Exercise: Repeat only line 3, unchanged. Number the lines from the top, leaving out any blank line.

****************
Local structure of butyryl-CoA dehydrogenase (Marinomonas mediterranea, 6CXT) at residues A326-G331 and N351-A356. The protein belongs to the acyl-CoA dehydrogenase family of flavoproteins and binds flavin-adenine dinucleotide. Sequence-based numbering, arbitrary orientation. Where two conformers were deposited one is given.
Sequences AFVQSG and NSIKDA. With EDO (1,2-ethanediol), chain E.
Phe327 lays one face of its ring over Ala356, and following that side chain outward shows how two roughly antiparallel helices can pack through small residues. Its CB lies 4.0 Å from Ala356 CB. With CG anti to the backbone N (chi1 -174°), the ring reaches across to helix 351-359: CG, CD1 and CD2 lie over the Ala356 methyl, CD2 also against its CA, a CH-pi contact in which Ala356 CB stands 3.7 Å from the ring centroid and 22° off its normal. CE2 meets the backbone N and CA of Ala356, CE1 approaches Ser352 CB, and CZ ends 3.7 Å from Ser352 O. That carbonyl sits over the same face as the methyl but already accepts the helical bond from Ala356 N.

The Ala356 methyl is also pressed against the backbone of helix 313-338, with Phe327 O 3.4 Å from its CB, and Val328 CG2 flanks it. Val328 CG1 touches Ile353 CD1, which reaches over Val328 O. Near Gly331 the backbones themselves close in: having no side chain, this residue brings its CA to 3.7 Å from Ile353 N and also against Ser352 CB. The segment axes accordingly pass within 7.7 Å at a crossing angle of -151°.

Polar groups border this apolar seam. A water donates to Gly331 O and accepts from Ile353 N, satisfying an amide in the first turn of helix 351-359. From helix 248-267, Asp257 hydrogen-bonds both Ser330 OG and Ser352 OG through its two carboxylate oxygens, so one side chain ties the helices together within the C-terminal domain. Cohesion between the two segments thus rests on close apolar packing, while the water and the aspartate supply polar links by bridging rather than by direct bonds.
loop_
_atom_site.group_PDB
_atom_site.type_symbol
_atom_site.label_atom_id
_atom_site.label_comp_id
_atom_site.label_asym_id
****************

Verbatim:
Phe327 lays one face of its ring over Ala356, and following that side chain outward shows how two roughly antiparallel helices can pack through small residues. Its CB lies 4.0 Å from Ala356 CB. With CG anti to the backbone N (chi1 -174°), the ring reaches across to helix 351-359: CG, CD1 and CD2 lie over the Ala356 methyl, CD2 also against its CA, a CH-pi contact in which Ala356 CB stands 3.7 Å from the ring centroid and 22° off its normal. CE2 meets the backbone N and CA of Ala356, CE1 approaches Ser352 CB, and CZ ends 3.7 Å from Ser352 O. That carbonyl sits over the same face as the methyl but already accepts the helical bond from Ala356 N.